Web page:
Search element - Quick search bar

Attachment - a closer look

Having a baby who attaches well to the breast can help prevent and fix common breastfeeding problems. 

baby with wide open mouth

You will find breastfeeding comfortable and your baby will be able to remove milk from your breast more easily. This will help you to build up and maintain a good milk supply and your baby will grow well. 

Sore, grazed or cracked nipples usually mean your baby is not attached well and has caused some damage. A baby who is finding it difficult to attach may not remove milk from the breast well. This can affect their growth and your supply. 

What is happening when your baby attaches to your breast?

  • They draw your nipple and a large part of your breast into their mouth. 

  • Your nipple will be far back in your baby's mouth (towards the soft palate). 

  • Your baby moves their tongue to its lowest position. This creates a vacuum to remove the milk from your breast to the back of baby’s mouth to be swallowed. 

If your baby only takes your nipple into their mouth without a good mouthful of breast (ie they ‘nipple feed’), they may not be able to feed well and it will probably hurt.   

If your baby is well attached:

  • Your baby’s mouth is open wide with a large amount of your breast drawn inside.   

  • Their chin is pressed into your breast.  

  • Their nose is clear or only just touching your breast.  

  • Your baby’s lower lip is turned out and may even be tucked into your breast so not visible. It’s normal for the upper lip to rest in a neutral position.  

  • Their tongue is forward over their lower gum (This may be difficult to see — don’t pull them away to check or you might detach them). 

  • A lot of your areola (the dark part around your nipple) is in your baby's mouth, more so on the 'chin side'.   

  • Your baby’s cheeks will be full and rounded. 

  • It won't be painful. You may feel some discomfort in the early weeks as your baby attaches but once your milk starts to flow, this should settle.  

  • You will be able to see your baby sucking and swallowing rhythmically. 

If you notice any of the following, your baby may not be well attached: 

  • It hurts as your baby feeds. 

  • There are clicking sounds. 

  • Your baby’s cheeks are hollowed as they suck. 

  • Your baby is slipping on and off your breast. 

Take your baby off and change their position or reattach them. To do this, place a clean finger in the corner of your baby’s mouth between their gums to break the suction and release your nipple. 

If it hurts:

  • Nipples that are creased, ridged or squashed, blistered, cracked or bleeding mean your baby is not properly attached. Your baby doesn't have your nipple far enough back in their mouth and it is being squashed against their hard palate. 

  • Wait for your baby to open their mouth wide and then reattach. 

  • Sometimes a small change in your baby's position can help. For example, hugging the lower half of your baby’s body in, as this helps your baby’s chin to press further into your breast. Check that there is no bunched clothing between you or that your baby’s arm isn't getting in the way.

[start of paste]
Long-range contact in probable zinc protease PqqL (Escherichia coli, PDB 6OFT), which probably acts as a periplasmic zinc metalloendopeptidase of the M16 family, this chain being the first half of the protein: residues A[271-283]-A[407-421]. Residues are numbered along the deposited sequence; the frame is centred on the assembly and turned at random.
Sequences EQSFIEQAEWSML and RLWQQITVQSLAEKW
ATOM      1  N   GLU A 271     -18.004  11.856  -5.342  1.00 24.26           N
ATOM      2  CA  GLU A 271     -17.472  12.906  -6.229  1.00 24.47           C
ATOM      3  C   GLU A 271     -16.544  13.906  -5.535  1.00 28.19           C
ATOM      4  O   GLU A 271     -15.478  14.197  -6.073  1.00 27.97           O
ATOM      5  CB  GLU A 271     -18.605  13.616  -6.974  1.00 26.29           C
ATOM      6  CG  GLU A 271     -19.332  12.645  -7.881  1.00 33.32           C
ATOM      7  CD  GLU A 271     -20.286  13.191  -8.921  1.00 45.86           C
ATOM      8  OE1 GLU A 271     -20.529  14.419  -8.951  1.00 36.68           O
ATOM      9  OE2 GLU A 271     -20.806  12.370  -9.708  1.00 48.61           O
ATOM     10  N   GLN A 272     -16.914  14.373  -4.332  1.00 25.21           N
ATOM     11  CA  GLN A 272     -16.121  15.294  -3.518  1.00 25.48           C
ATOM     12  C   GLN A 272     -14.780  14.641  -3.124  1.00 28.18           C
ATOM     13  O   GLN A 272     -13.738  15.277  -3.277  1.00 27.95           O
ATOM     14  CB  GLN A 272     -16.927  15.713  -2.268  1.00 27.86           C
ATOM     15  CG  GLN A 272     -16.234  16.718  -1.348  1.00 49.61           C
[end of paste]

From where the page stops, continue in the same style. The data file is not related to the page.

To help your baby attach well, you may need to check how you are holding them. There are a few different ways you can position your baby to feed.

Steps to attach your baby

  • Whichever position you choose, you need to be comfortable with your back and feet supported. 
  • Unwrap your baby and hold them on their side facing towards you.  If you like, you can support your baby's neck and back with your forearm or wrist and hand. Try to avoid holding the back of your baby's head - they may use their reflex and push back. 

  • Your baby should be close with their chest touching yours and their head tilted slightly back, at the same level as your breast. Your baby's nose will be level with your nipple.  

  • Gently brush your baby's mouth with the underside of your areola. Your baby should open their mouth wide when you do this. When this happens, their tongue will come forward over their lower gum.  

  • Quickly bring your baby to the breast with your nipple aimed at the roof of their mouth. Baby's lower jaw or chin should touch your breast first, on your areola, well down from your nipple. 

  • As your baby's mouth closes over your breast, they should take in a large mouthful of breast.  

  • If your breasts are engorged, hand express a little milk or use reverse pressure softening to help your baby attach more easily.

Breastfeeding attachment - Global Health Media 

(Please note: the still image visible here is of a baby whose attachment has become shallow as they fall asleep at the breast. A baby who is well-attached will have a very wide open mouth with the nipple far back in their mouth)


Links to further videos about positioning and attachment

Can a change in position help relieve nipple pain? - Nancy Mohrbacher

What feeding positions work if I'm large breasted? - Dr Theresa Nesbitt and Nancy Mohrbacher

How do I get my baby to open wide? - Dr Theresa Nesbitt and Nancy Mohrbacher

How can gravity, gaps & gaze simplify early breastfeeding?  - Dr Theresa Nesbitt

What adjustments make early breastfeeding easier? - Dr Theresa Nesbitt and Nancy Mohrbacher

Find out more about getting breastfeeding started

Your guide for navigating the first 72 hours with your newborn. Free for Virtual Village members.

The first 72 hours - eModule

Image of mum with newborn

Online interactive session free for members

Newborn Virtual Village - Comfortable attachment 

new parents viewing laptop

35+ pages of info and practical tips

Breastfeeding: an introduction

Introduction booklet

Basics of breastfeeding in Arabic, Chinese, Karen, Turkish, Korean, Farsi, Punjabi and Vietnamese

How breastfeeding works

Farsi booklet

© Australian Breastfeeding Association January 2023